The Nun (La Religieuse)
In 1765 at the home of the Baron de Lasson (Lou Castel, "The American Friend"), a young woman, her hair shorn short, sleeps, as he greets his guest, the Marquis de Croismare (Pierre Nisse, "The Son"). The Marquis sees a handwritten memoir chronicling the life of Suzanne Simonin (Pauline Etienne, "Black Heaven") and reads the story of the sleeping girl who was coerced into becoming "The Nun."
Laura's Review: B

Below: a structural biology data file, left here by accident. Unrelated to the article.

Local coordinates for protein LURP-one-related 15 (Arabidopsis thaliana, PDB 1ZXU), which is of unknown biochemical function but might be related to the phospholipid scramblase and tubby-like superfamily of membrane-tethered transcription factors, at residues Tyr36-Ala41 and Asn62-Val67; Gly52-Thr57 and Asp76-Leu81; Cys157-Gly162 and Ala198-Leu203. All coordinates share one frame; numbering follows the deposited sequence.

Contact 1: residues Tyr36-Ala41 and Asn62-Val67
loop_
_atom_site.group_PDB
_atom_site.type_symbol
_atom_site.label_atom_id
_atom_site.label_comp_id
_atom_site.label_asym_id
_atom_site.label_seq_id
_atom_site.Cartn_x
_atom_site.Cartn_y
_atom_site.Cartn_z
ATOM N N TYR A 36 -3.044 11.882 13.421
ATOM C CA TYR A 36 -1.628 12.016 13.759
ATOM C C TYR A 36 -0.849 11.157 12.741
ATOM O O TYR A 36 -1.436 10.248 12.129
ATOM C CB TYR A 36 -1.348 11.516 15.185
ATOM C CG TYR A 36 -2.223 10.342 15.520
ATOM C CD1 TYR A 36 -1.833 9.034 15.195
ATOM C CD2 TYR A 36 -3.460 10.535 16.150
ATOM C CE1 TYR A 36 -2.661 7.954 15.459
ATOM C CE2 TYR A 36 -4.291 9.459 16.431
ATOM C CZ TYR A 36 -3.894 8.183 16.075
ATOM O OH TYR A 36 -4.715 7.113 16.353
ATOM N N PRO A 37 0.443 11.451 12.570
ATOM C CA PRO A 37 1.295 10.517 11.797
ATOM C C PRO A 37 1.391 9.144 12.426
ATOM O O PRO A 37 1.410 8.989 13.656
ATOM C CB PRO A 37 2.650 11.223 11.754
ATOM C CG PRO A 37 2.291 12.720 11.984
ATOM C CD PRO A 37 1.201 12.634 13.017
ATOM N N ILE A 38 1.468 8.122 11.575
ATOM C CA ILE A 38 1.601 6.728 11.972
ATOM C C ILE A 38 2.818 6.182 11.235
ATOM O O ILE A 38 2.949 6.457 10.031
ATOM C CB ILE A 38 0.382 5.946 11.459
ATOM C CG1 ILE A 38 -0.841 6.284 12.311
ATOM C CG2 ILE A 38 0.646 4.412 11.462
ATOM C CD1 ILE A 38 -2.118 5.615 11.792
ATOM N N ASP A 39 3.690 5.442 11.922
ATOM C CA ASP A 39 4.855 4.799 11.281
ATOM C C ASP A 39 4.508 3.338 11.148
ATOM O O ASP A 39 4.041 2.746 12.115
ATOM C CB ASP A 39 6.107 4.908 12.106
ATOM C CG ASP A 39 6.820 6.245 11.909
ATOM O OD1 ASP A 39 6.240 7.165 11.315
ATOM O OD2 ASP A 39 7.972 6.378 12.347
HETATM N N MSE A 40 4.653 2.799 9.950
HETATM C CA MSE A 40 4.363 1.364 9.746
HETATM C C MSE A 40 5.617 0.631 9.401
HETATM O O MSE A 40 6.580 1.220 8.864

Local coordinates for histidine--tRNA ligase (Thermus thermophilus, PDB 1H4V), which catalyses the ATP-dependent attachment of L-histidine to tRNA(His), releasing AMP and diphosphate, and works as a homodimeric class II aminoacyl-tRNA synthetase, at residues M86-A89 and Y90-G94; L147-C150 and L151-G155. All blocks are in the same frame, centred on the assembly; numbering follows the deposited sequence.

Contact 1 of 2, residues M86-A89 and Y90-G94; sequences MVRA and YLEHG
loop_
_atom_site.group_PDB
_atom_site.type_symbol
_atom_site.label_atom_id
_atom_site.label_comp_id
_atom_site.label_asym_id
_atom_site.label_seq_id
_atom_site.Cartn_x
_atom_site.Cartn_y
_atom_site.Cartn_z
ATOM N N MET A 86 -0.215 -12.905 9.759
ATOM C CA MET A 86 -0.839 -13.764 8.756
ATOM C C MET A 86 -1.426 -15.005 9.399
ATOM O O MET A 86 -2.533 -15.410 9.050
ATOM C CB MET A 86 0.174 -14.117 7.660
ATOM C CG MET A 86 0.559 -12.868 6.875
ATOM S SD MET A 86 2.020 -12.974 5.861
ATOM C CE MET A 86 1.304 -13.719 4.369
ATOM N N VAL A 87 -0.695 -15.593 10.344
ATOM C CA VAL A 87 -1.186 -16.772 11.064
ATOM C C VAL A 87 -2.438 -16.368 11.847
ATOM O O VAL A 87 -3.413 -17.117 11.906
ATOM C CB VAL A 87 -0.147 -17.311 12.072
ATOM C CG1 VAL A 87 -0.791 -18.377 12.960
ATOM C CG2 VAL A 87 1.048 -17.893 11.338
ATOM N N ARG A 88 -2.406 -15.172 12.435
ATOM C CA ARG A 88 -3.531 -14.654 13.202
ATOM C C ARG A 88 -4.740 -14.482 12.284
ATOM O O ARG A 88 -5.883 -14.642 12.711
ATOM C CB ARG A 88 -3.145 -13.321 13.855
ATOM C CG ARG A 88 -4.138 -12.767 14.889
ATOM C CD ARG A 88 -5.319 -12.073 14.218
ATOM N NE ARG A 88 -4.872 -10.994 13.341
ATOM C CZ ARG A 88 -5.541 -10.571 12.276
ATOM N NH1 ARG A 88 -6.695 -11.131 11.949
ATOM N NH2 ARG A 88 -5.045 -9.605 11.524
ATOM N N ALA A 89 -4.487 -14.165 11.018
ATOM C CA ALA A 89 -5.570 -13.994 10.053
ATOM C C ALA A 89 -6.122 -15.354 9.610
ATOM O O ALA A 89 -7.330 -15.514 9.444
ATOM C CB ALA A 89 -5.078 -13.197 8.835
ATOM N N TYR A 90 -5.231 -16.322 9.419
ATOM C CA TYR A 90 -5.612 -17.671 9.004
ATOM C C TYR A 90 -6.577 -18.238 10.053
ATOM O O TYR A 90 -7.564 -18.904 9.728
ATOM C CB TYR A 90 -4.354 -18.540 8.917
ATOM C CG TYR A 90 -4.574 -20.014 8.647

This is the second French language adaptation of Denis Diderot's 18th century novel (cowriter (with Jérôme Beaujour, "La Moustache")/director Guillaume Nicloux was born the year of Jacques Rivette's version), a work from the age of enlightenment which exposes rampant Church corruption and what is essentially enslavement of young women of limited options, a "Magadalene Sisters" of its time. It helps to know that Diderot's book began as a series of prank 'letters' from his unwilling nun begging from help from a friend of his, as Nicloux's film borders on camp in its third act (aided by Isabelle Huppert's hothouse performance), but he delivers a stunning final scene that appears to be his own. As marital dowries were the norm, parents with three, as Suzanne's, were often in a financial pickle. With elder sisters Lucie and Armelle married off, there's simply no funding for Suzanne and her father (Gilles Cohen, "A Prophet") insists on sending her to a nunnery. There, the kindly Madame de Moni (Françoise Lebrun, "The Mother and the Whore," "Séraphine") makes things as easy as possible for the unhappy novice, but when it's time to take her vows Suzanne shocks everyone by answering the priest with 'No's.' Back at home, Father Castella (Marc Barbé, "Mozart's Sister") advises Suzanne that her sisters will put their children ahead of her, making her beg for pennies while her mother (Martina Gedeck, "The Lives of Others") reveals she is the product of an affair and begs the girl to help her atone for her only sin. Suzanne dejectedly accepts her fate, but when she returns to the convent she's shocked with the news that de Moni has died. In her place is Mother Superior Christine (Etienne's "Black Heaven" costar Louise Bourgoin), an ambitious nun whose new house rules boast a sadistic streak. Suzanne rebels and is thrown into a dungeon where her plight so shocks a visiting bishop, he denounces Christine. She's moved with the help of the moneyed mother of another young nun, Soeur Ursule (Alice de Lencquesaing, "Water Lilies," "Summer Hours") as long as Suzanne agrees to drop all communication with her best friend. At her new home, Suzanne finds herself the recipient of unwanted sexual attentions from Supérieure Saint-Eutrope (Isabelle Huppert) and the mad jealousy of Saint-Eutrope's most recent conquest Soeur Thérèse (Agathe Bonitzer, "La belle personne"). Her priest confessor is so disturbed by what Suzanne reveals, he smuggles a key for her to make her escape. And so Suzanne returns to the film's prologue, where she appears to be finally safe in the home of her mother's wealthy lover. Nicloux's shepherded Etienne well, the actress giving an edgy performance which almost skirts sympathy and cinematographer Yves Cape ("My Vie en Rose," "Hors Satan") adds texture, her white skin against her white habit lying on white sheets both illuminating and washing out the actress. His three mother superiors represent three different stripes - genuine love, sadistic tyranny and sexual madness (one imagines Huppert would have leapt at a chance to have been in Ken Russell's "The Devils"). It's a beautiful period production, surprising in its emphasis on lightness over gloom. Nicloux escalates Suzanne's travails at just the right pace, wrestling his final act back from "The Perils of Pauline" territory to conclude with an shocking suggestion which brings the material's themes back to the forefront.